9. Dynamic Core Utilisation: The days of one application – one processor are over.  Virtualisation has made sure of that.  Are you one of those people who has a dedicated anti-virus server, a dedicated WSUS server, etc?  You should have a look at virtualisation now.  MS is planning some really cool improvements with Core Parking to take this to the next level so that unused loads don’t consume resources.  VMware does a nice job with VI3 too.

The Internet Is Doomed?

As you may know, the Internet exists purely because of the pornography industry *tongue in cheek*.  They’re the folks who drove multimedia, the ever increasing demand for bandwidth and push cash flow across the net.  There may actually be some grains of truth in this!

It turns out that the global recession has hit that industry where it hurts … the bank account.  I just saw on Sky News that Larry Flynt (played by Woody Harrelson in the movie) is seeking a $5 billion bailout from Congress in the USA. 

What will happen to the Internet if it’s driving force goes to the wall?  🙂  Eircom will finally have an excuse for being slow about rolling out upgrades.

Dell Transferring 1900 Jobs From Ireland To Poland

I’ve talked about this before on my blog.  In fact, I’ve been telling people this would happen since 2001 when I learned about Dell recruiting for staff to work in a new huge plant in eastern Europe.  Last year we heard rumours about Dell trying to sell their Limerick manufacturing plant.  And in the last few weeks we heard Dell corporate was having meetings about the subject of laying off 2000 Irish employees.  Of course, we had all the usual nice reaffirming promises from the government.

This morning, Dell Limerick called their staff to meetings.  In the last few minutes we heard that 1900 staff are being laid off.  Their jobs are being transferred to a plant in Lodz, Poland.  The transition will run between April and November of this year.  Dell said in a statement:

"Dell will migrate all production of computer systems for customers in Europe, the Middle East and Africa (EMEA) from Limerick to its Polish facility and third-party manufacturing partners over the next year.

Dell’s employees in Limerick will continue to coordinate EMEA manufacturing, logistics and supply chain activities across a range of functions including product development, engineering, procurement and logistics.  The company’s Global Innovation Solutions Centre and EMEA Command Centre will remain in Limerick. Dell continues its significant sales, marketing and support activities in Cherrywood, Dublin".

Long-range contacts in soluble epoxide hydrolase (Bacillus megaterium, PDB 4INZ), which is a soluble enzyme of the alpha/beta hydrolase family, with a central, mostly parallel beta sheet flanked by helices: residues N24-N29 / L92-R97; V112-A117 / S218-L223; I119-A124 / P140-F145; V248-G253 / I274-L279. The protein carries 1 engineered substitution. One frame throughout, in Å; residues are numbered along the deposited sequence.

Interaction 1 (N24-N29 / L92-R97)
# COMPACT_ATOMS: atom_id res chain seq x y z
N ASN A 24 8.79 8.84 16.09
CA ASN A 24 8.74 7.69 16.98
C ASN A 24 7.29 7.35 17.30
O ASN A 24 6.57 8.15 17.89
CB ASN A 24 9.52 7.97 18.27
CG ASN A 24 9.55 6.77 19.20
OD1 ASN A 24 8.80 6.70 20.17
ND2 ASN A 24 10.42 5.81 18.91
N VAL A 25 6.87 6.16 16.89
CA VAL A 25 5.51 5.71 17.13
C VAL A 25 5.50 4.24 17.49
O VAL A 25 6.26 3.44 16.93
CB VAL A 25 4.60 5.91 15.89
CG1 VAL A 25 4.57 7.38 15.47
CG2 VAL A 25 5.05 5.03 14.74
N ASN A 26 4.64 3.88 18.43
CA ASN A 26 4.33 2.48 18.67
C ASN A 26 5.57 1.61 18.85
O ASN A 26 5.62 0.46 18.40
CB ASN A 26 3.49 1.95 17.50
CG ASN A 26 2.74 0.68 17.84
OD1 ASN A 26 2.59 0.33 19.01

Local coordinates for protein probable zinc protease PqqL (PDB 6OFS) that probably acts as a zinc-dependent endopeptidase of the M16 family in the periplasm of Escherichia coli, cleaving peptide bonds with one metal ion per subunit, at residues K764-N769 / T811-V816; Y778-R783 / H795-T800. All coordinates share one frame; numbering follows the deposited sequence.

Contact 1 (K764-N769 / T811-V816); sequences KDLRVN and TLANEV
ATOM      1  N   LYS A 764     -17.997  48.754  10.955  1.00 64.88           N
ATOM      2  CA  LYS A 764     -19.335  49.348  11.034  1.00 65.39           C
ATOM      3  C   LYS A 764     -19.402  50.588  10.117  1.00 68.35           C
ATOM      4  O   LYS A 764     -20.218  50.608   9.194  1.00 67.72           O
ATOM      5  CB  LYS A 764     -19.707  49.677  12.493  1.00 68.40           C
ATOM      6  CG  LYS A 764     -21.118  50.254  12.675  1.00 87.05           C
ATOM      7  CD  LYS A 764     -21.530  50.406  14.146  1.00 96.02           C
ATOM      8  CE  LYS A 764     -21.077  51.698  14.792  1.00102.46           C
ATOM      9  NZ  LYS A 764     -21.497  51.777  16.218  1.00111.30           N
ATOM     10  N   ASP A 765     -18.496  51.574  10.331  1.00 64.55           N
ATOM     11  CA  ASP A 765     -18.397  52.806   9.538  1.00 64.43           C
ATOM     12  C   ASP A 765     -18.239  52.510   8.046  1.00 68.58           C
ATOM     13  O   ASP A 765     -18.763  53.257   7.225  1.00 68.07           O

On the news yesterday we heard that in Limerick and the area, 15 people’s jobs rely on each job in Dell.  That’s a 1-15 impact.  1900 people just lost their jobs.  That’s 28,500 who will be affected if you believe that ratio.

I honestly don’t blame Dell or Poland for this.  I would safely bet that a huge percentage of their staff in Ireland are actually Polish.  Why hire Polish people in Ireland when you can hire them in Poland?  You pay them less, they have a relatively better standard of living and they’re happier being with friends and family.  Also, it’s easier and cheaper to ship packages across continental Europe from Poland via road/train than it is via lorry/ferry/lorry from Ireland.

Who do I blame?  Our government.  The cost of living in Ireland rocketed out of control over the last 12 years.  This has been driven by taxation, bending to the will of the construction/finance industries and costs associated with booming levels of wasteful administration and projects in the civil and public services, for example:

  • We have 2 health departments.
  • The PPARS project which is a 12+ years long SAP deployment that still doesn’t work.
  • E-Voting where every IT person in the country said the system was unusable and the machines have been in expensive  environmentally controlled storage ever since.
  • A ridiculous E-Ticketing system project that has cost over 30 million so far and it’s still only a concept.  Strangely, cities like Munich and Amsterdam have the same thing with a strip of paper and no computers.
  • Increasing public transport costs so they now cost more than using a car and paying for parking.
  • Increasing VAT (sales tax) recently when every other country has cut it to restart their economies.  Northern Ireland did well out that as seen by the 3+ our traffic jams around Newry caused by cars from the Republic.

We all know that the 3 major causes of inflation in this country have been government, housing and greedy distributors.  Want proof of the latter?  Price any electronics item in Ireland and deduct tax.  Travel up north (also on our island and subject to the same shipping costs) and compare the price.  To be fair, use a conversion rate of 1-0.70 to use sterling/euro conversion rates from before Sterling’s instability.  You’ll see that it’s much cheaper to live up North, heck anywhere!

The job scene for IT people in Ireland isn’t as good as it was.  Now there are 1900 more people on the market.  They may be manufacturing or junior IT staff but the effect of them job hunting will ripple up the chain.  I’m sure that our Tánaiste (deputy prime minister) will be on the news within the hour promising studies, retraining, etc.  Well she can go get stuffed with the rest of her waster buddies in the cabinet.

My sympathies go out to the people and families affected by today’s news.